"Laundry Blues" portrait by Sherry Phillips Carlson
“Laundry Blues” by Sherry Phillips Carlson
South Mississippi artists explore the many themes of portraiture in “About Face,” a group exhibit featuring a variety of styles and mediums, on display at the Fine Art Gallery on the Jefferson Davis Campus of Mississippi Gulf Coast Community College through October 24. A closing reception will be held on October 24 at noon.

Portraiture is one of the oldest genres in fine art, beginning 5,000 years with the Ancient Egyptians. While portraits were once reserved only for the upper class and painted in an idealized manner, the art form evolved over time to celebrate the everyday person and capture a subject’s unique characteristics.

Featured artists in “About Face” are incorporating portraiture tradition with modern styles and sensibilities.

Helen Simpson describes her style as classical, using techniques that require “patience and perseverance.”

Chad Brown prefers a more outside-the-box approach, experimenting with techniques, such as applying acrylic paint with a Q-tip.

Tracy Williams draws her subjects on paper plates, enjoying their format and portability. “There is something that makes them a more appealing alternative to a sketchbook to me,” she said.

MGCCC alumnus Anthony Badon has taken what he learned from his art courses at the college and combined it with his own style. “My style is a mixture of realism and Pop art. I love bright colors. When I paint portraits, I try to capture intimate moments that move your heart,” he said.

Carolyn Busenlener, best known for her nonobjective style, “uses the power of color and loose brushstrokes to create an environment from which figure evolves.

“I want it to be a good painting first, and a portrait second. I am not interested in creating traditional portraits,” she said of works such as “Jimmy and Karen,” which features her children.

Herb Willey is watercolorist who primarily paints Coastal landscapes. “I spent a lot of time on watercolor portraits this last year, and it’s a challenge. I really want to continue devoting time to them,” he said.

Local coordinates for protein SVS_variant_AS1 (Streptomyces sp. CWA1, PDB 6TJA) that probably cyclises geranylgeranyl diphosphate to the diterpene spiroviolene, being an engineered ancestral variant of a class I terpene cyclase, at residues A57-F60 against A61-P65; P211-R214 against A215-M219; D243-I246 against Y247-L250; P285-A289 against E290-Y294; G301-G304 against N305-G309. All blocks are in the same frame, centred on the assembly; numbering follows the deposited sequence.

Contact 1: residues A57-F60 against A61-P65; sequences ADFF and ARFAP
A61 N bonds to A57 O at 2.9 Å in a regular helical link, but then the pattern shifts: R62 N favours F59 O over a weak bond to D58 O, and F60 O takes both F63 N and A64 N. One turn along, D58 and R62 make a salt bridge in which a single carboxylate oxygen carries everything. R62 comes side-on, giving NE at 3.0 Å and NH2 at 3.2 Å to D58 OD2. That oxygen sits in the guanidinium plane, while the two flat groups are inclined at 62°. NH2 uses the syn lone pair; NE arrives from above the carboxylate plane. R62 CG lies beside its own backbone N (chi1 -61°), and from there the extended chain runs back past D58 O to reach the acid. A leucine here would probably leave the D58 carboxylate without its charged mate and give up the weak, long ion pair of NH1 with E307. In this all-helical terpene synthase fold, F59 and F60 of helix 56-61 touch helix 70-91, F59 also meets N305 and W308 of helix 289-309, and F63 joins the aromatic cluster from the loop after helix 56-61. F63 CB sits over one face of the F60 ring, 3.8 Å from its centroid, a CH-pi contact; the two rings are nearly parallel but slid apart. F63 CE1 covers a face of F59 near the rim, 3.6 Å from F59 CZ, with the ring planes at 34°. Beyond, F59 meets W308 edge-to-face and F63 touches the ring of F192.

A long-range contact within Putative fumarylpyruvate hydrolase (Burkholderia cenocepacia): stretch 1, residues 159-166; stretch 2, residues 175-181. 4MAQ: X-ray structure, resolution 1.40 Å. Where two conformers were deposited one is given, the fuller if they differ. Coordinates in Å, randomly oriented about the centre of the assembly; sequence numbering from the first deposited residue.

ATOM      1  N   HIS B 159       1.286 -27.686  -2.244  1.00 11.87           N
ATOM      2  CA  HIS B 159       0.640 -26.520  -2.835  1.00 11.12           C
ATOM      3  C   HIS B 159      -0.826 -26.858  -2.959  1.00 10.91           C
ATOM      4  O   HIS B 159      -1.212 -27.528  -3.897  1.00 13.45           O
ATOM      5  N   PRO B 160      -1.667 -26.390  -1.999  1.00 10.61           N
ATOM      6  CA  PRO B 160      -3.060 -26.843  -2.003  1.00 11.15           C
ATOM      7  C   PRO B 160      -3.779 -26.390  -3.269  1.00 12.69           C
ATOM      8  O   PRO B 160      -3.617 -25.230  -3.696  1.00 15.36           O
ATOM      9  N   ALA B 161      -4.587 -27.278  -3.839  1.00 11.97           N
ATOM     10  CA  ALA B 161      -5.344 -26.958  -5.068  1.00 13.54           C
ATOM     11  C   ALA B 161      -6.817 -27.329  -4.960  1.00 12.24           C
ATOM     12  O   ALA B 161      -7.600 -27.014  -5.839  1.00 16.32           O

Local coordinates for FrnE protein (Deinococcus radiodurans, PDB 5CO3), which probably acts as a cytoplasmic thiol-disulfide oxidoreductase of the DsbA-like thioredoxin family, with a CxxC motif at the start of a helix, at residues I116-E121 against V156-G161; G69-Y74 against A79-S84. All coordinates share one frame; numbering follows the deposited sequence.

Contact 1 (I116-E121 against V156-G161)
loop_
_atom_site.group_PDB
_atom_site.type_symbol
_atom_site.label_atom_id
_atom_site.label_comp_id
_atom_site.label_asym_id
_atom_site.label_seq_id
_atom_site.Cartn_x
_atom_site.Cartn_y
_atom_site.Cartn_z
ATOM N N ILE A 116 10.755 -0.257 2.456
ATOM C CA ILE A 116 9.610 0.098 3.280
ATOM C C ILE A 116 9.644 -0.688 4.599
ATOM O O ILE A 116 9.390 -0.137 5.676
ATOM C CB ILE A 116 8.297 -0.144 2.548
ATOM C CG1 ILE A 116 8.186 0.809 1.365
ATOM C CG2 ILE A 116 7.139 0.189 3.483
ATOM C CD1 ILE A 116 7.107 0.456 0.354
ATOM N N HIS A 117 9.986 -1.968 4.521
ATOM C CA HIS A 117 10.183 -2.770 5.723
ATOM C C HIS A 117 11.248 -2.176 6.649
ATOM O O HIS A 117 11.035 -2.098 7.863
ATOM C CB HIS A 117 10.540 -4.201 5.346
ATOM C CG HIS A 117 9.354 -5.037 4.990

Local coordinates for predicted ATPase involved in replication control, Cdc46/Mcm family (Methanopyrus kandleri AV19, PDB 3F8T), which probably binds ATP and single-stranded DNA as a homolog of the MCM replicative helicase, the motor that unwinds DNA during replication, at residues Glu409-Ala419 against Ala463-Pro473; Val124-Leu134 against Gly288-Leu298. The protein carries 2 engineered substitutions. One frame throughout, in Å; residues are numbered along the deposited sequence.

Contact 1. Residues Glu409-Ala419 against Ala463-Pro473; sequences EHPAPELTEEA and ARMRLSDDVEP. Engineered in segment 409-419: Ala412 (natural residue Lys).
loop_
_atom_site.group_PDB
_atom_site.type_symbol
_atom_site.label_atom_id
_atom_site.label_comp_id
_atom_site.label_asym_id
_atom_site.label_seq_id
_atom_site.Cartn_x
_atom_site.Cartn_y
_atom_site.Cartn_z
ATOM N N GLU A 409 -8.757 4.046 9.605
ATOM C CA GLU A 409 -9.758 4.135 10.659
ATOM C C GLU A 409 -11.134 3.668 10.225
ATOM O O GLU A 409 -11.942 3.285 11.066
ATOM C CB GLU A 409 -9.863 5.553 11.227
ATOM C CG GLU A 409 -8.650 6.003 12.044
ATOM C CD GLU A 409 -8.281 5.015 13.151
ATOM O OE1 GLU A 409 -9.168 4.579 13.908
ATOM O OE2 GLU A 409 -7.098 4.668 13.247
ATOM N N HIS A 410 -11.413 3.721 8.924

His painting “Super-Agent Serena” features his wife dressed in a black trench coat in a playful, spy-like pose. “I try to capture an image that best portrays them as I see them,” he said of his approach to the portraiture. “I think I captured Serena’s ever-busy mind and her concentration on whatever occupies it.”

Sherry Phillips Carlson creates and teaches art in a variety of mediums and subject matter. “A portrait is so much more than a collection of features,” she said. “I’m all the time telling my students, ‘You don’t just jump right into the eyes, nose and mouth. You can tell who a portrait is of before you even add those if you get the structure right.’”

Participating artists include Sherry Phillips Carlson, Russell Hice, Anthony Badon, Jaszy Smith, Joely Corban, Tracy Williams, Zach Petersen, Carmen Lugo, Chad Brown, Tessa Rose Stockstill, Bronco Sloan, Helen Simpson, Herb Willey, Cecily Cummings, Rhonda Herring, Carolyn Busenlener, Sadako Lewis, Hannah Livingston Robinett and Catie Daniel.

There is no charge for the exhibit, and it is open to the public. The Jefferson Davis Campus is located at 2226 Switzer Road in Gulfport. The art gallery is located in the Fine Arts building, Building D.

Gallery hours are Monday–Thursday, 9 a.m.–3 p.m., and Friday, 9 a.m.–1 p.m.

For more information, contact gallery director Cecily Cummings at cecily.cummings@mgccc.edu or 228.897.3909.

“Jimmy and Karen” by Carolyn Busenlener
“Jimmy and Karen” by Carolyn Busenlener

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